Our sense of hearing is incredibly important. It helps us to communicate, and it helps our brain build a picture of the world around us.
For example, if a sound we’re familiar with is louder, then we would generally perceive it to be closer. A loud car horn might make us jump and look around for danger, but we wouldn’t react in the same way to a quieter, more muffled ‘beep’ as it’s much more likely to belong to a car further down the street.
As well as understanding our immediate environment, our brain’s perception of sound also affects our perception of our own bodies.
In a recent study by Ana Tajadura-Jiménez et al. participants listened to their footsteps through headphones as they walked on a wooden surface. As they walked, the sound of their footsteps were distorted. The sounds the participants heard through the headphones corresponded to the sound a lighter or heavier body would make.
In general, the distorted footsteps changed the participants' sense of their own body weight. Participants especially reported that the higher frequency footsteps led to the perception of being thinner.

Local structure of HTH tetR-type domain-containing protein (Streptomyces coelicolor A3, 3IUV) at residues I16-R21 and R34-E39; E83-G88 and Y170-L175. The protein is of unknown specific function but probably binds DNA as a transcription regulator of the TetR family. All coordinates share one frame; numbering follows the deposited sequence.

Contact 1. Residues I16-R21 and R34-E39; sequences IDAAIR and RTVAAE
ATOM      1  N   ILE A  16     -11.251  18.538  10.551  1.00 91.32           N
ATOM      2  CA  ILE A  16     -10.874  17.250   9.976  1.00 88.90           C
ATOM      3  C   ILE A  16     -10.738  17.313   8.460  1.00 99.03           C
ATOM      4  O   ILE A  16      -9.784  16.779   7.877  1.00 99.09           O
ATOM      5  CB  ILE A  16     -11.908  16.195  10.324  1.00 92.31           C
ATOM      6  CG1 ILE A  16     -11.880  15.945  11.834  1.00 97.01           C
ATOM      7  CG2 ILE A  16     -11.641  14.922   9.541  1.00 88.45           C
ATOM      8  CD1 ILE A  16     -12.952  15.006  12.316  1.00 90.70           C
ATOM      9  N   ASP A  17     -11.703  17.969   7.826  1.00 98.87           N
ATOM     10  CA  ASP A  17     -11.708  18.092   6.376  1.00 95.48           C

When trying the test out for herself New Scientist reporter Corrinne Burns said “In a matter of seconds, I experience a sensation of lightness in my lower legs.”
This video summarizes the research:
Researcher Chris Jack has also played with this concept in a similar experiment. Highly sensitive microphones were attached to long rods worn to pick up sounds well above the heads of the participants as they walked along a gravel path. The microphones relayed the sounds of the environment from these ‘extendable ears’ directly to headphones. Participants generally reported feeling very tall and found it more difficult to judge distances. For example, the sound of a car at the end of the path felt much closer.
Corrinne Burns explains what’s going on:
“These experiments suggest that we carry a mental model of our body.”
“This model is then constantly updated with sensory information from the outside world, and from special receptors inside the body that sense the movement and position of joints and muscles – called proprioceptors.”
doppel’s Expert Psychologist Manos Tsakiris has also spoken of the importance of our sense of hearing when it comes to building a picture of our bodies.
“Sound is a fundamental yet under-investigated dimension of body representations. For hearing people, there is a continuous, ever-present soundtrack to our bodily actions.”
Now we might not all have access to sensitive microphones but we think that the insight these experiments give are interesting nonetheless.